Friday, May 30, 2008

Summer Reading...

Like every other academic, I have quite a lot of writing to get done this summer, but I do have a few books I want to make sure to read before September:

1. Richard Iton, In Search of the Black Fantastic: Politics and Popular Culture in the Post-Civil Rights Era
I've been waiting for this one for a while, and I know it will be useful for my own work. Iton's insights always are.

2. David Edwards, ARTSCIENCE: Creativity in the post-Google Generation
How can I be a PIK Professor at Penn and not get excited about this book.

3. Drew Gilpin Faust, This Republic of Suffering: Death and the American Civil War
I am trying to finish a piece on a Black sex magician who was in full swing at about this time. Plus, I just read Mothers of Invention and was completely blown away by its rigor.

4. David Levering Lewis, God's Crucible: Islam and the Making of Europe, 570-1215
He has to be considered something like the scholarly gold standard at this point.

5. Noah Feldman, The Fall and Rise of the Islamic State
I am already 50+ pages into it. A razor-sharp intellect who makes things all look far too easy.

6. Anita L. Allen, The New Ethics: A Guided Tour of the Twenty-First Century Moral Landscape
I saw a review of it that has me totally intrigued.

7. James Baldwin, No Name in The Street
I want to make it through all of Jimmy B by the end of the decade. Just four more to go.

8. Ta-Nehisi Coates, The Beautiful Struggle: A Father, Two Sons and an Unlikely Road
Everybody I know seems to be talking about this one.

9. Chuck Klosterman IV, A Decade of Curious People and Dangerous Ideas
I like his writerly voice whenever I catch it in Esquire or GQ or something.

10.Naomi Klein, The Shock Doctrine: The Rise of Disaster Capitalism
I read up to chapter 10 when it first dropped and then got swamped.

11. William Jelani Cobb, The Devil & Dave Chappelle & Other Essays
His cultural critiques always seem to turn the analytical screw one more rotation than almost anybody else.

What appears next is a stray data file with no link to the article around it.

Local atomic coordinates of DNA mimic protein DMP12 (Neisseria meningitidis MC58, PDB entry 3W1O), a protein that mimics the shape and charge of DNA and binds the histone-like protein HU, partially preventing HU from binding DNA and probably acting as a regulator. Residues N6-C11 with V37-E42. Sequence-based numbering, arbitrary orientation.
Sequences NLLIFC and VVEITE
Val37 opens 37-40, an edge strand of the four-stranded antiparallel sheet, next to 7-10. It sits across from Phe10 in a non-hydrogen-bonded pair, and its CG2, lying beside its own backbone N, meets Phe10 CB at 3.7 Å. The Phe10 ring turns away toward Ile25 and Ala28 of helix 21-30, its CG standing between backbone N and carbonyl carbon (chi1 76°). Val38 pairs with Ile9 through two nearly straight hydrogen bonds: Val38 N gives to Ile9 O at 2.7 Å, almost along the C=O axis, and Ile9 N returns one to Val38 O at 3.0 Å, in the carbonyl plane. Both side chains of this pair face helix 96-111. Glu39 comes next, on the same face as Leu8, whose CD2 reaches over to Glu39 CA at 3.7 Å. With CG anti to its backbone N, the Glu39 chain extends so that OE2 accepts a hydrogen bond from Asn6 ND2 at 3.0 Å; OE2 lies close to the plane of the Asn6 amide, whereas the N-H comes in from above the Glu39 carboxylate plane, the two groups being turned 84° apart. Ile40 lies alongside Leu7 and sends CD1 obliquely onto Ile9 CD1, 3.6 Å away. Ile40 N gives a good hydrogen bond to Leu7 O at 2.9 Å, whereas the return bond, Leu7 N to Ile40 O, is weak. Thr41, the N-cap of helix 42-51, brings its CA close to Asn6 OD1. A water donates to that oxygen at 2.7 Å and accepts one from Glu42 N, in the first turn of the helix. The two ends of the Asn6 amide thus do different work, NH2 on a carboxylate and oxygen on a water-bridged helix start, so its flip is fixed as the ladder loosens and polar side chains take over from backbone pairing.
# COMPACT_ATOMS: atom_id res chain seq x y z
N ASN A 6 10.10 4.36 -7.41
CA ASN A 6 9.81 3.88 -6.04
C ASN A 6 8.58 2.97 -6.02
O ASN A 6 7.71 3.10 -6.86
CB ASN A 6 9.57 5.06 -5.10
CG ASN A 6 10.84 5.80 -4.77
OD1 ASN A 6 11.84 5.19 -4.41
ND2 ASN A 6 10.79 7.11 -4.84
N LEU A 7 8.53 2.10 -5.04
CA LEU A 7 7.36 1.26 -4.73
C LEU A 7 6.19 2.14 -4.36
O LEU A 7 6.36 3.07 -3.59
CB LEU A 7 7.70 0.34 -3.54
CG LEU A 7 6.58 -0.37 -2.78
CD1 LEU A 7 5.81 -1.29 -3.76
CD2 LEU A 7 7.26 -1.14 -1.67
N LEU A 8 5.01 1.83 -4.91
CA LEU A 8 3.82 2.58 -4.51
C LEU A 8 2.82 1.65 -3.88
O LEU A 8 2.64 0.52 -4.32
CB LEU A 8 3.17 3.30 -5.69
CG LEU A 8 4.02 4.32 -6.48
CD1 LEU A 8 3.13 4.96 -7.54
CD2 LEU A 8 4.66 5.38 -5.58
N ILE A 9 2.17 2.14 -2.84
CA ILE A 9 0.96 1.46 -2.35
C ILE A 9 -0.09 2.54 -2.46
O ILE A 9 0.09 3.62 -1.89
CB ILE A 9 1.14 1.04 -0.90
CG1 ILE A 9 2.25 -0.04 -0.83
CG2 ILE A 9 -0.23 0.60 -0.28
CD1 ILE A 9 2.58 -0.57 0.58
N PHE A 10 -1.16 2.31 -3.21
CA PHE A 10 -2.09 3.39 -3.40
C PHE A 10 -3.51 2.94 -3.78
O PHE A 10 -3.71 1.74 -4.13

Just my list. Let me know if you know of something I should add--and why.

Talking Ethnography (even briefly)

(By John L. Jackson, Jr. First posted for The Chronicle Review's Brainstorm Blog on May 16, 2008)

The term “ethnography” describes a literary genre (writings that attempt to capture people’s cultural beliefs and practices) as well as a qualitative research methodology (a way of collecting social scientific data based on long-term, face-to-face interactions). But we are living in a hyperscientific moment now, a time when ethnographic analysis seems to have lost some of its authority, especially since human genomics and the statistical analysis of massive datasets are privileged as holy grails in the search for contemporary solutions to social problems. Ethnography is still alive and well. It just ends up packaged for the public in ways that look vastly different from how other social sciences get framed.

Anthropology and sociology are the two academic disciplines that traditionally cornered the market on ethnographic research, but other social sciences have become more interested in the kinds of nuanced information that gets gathered during intimate and ongoing interactions between qualitative researchers and their research subjects, interactions euphemized as “deep hanging out.” Ethnographers spend time drinking beers with the folks they study, eating meals at their dinner tables, and shadowing them on the job — all in an effort to figure out what people’s everyday lives actually look like and to determine how people make sense of those lives.

When they first start conducting research in a particular community, ethnographers stand out like sore thumbs, drawing attention to themselves and making their research subjects decidedly self-conscious, which means that they run the risk of witnessing things that probably wouldn’t have taken place at all without the conspicuous seductions of an outside audience. But as ethnographers spend more and more time observing and participating in the same community, among the same community members, they eventually begin to lose some of their distracting influence on people’s behaviors. They transform into proverbial “flies on the wall,” at least that’s what we tell our graduate students. The ethnographer is still there, asking questions and watching people’s daily reactions, but they are hardly noticed any more, eventually, not in ways that might compromise the reliability of what they see or hear.